3. This installation was performed by Adam Zaretsky and Julia Reodica as a part of the Unmediated Vision exhibition at the Salina Art Center in Salina, Kansas from 26 January 2002 to 24 March 2002.

s4. No images have been included in this paper as the photographs taken during the performance are unrepresentative of the strategies employed. Should a visual impression nevertheless be requested, see EMutagen: Workhorse Zoo.

5. In this sense Zaretsky can be aligned with certain feminist artists such as the Guerrilla Girls, who appropriate stereotypical images in order to expose culturally engrained inequities and biases.

6. Recent decades have seen an upsurge in the general interest (in art as well as in theory) towards the use of humour in art; some even declare it a specifically postmodern phenomenon.

7. In agreement with the preceding critique of Morreall, Martin is equally critical of his “defence of the view that amusement always constitutes aesthetic experience” (Martin 1983: 80).

8. By doing so, he counters Morreall’s distinction of aesthetic and non-aesthetic humour on the basis of intention, not reception. Having already mentioned the receiver-based nature of humour, Gordon’s method is clearly more appropriate and will therefore be referenced in this discussion, instead of Morreall’s.


Adam Zaretsky (biography). Available online: [Accessed on 18 September 2014].

Bergson, H. (1911 [1900]). Laughter: An Essay on the Meaning of the Comic. New York: Macmillan. Accessed via: (Original title: Le Rire. Essai sur la Signification du Comique. Translated by Brereton, C.).

Campbell, L. (2012). ‘‘No laughing matter’: Humour and contemporary art practice’, Artvehicle 62. Available online: [Accessed on on 8 April 2013].

EMutagen: Workhorse Zoo. Available online: [Accessed on 5 June 2013].

Gaut, B. (1998). ‘Just joking: The ethics and aesthetics of humor’, Philosophy and Literature 22 (1), pp. 51–68.

Gordon, M. (2012). ‘What Makes Humor Aesthetic?’, International Journal of Humanities and Social Science 2 (2), pp. 62–70.

Henri Bergson - Wikipedia, the free encyclopedia. Available online: [Accessed 6 June 2013].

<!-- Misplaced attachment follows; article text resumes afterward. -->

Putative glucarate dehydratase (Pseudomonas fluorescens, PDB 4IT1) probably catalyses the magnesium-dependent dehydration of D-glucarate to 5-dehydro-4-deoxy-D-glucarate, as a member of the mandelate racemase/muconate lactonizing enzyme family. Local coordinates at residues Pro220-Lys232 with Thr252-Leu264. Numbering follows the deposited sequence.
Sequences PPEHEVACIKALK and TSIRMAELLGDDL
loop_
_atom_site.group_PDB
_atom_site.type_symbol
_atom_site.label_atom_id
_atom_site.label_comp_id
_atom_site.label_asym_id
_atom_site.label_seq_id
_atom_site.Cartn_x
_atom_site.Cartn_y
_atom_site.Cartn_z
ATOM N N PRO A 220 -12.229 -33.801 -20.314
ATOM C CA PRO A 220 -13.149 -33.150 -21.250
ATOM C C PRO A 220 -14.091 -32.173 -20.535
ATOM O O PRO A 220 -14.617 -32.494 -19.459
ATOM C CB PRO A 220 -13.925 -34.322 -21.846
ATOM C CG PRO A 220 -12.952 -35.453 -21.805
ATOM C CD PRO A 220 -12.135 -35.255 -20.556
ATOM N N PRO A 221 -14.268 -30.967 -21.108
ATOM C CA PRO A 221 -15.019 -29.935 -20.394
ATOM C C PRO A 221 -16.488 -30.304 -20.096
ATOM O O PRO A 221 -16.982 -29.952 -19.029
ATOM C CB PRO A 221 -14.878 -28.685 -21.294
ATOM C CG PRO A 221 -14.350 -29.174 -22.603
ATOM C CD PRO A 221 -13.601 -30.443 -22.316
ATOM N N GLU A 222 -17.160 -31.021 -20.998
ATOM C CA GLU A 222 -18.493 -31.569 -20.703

Klein, S. (2007). Art and Laughter. London, New York: Macmillan.

Martin, M.W. (1983). ‘Humour and aesthetic enjoyment of incongruities’, British Journal of Aesthetics 23 (1), pp. 74–85.

Meyer, J.C. (2000) ‘Humor as a double-edged sword: Four functions of humor in communication’, Communication Theory 10 (3), pp. 310–331.

Mitchell, W.J.T. (2003). ‘The work of art in the age of biocybernetic reproduction’, MODERNISM/modernity 10 (3), pp. 481–500.

Morreall, J. (2009). ‘Fight or flight—or laughter: The psychology of humor’, Comic Relief: A Comprehensive Philosophy of Humor, Oxford: Wiley-Blackwell, pp. 27–39.

Schopenhauer, A. (1883 [1818]). ‘Chapter VIII. On the theory of the ludicrous’, The World as Will and Idea: Vol.2. Edinburgh: Ballantyne Press, pp.265–278. (Original title: Die Welt als Wille und Vorstellung. Translated by Haldane, R.B.; Kemp, J.).

Schopenhauer, A. (1958 [1818]). ‘§13’, The World as Will and Representation: Vol.1. New York: Dover Publications, pp.58–61. (Original title: Die Welt als Wille und Vorstellung. Translated by Payne, E.F.J.).

Wolfson, W. (2002). ‘Bio-artist Adam Zaretsky sleeps with the fishes. Using nature to create art’, Red Herring. Available online: [Accessed on 5 May 2013].

Yablonsky, L. (2004). ‘What’s so funny about contemporary art?’, ARTnews, 01 September 2004. Available online:, [Accessed on 12 April 2013].

Zaretsky, A. (2004). ‘Viva Vivo! Living art is dead’, Leonardo 37 (1), pp. 90–92.

Ziarek, K. (2004). ‘Ars tecnica: From futurism to Internet and transgenic art’, The Force of Art. Stanford: Stanford University Press, pp. 60–102.

Zwijnenberg, R. (2012). ‘A two-headed zebrafish—Some personal observations on the relevance and urgency of collaborations between art, science and technology’, Möbius 1 (1), pp.1–14.

Zylinska, J. (2009). ‘Green bunnies and speaking ears: The ethics of bioart’, Bioethics in the Age of New Media. Cambridge, London: The MIT Press, pp.149–176.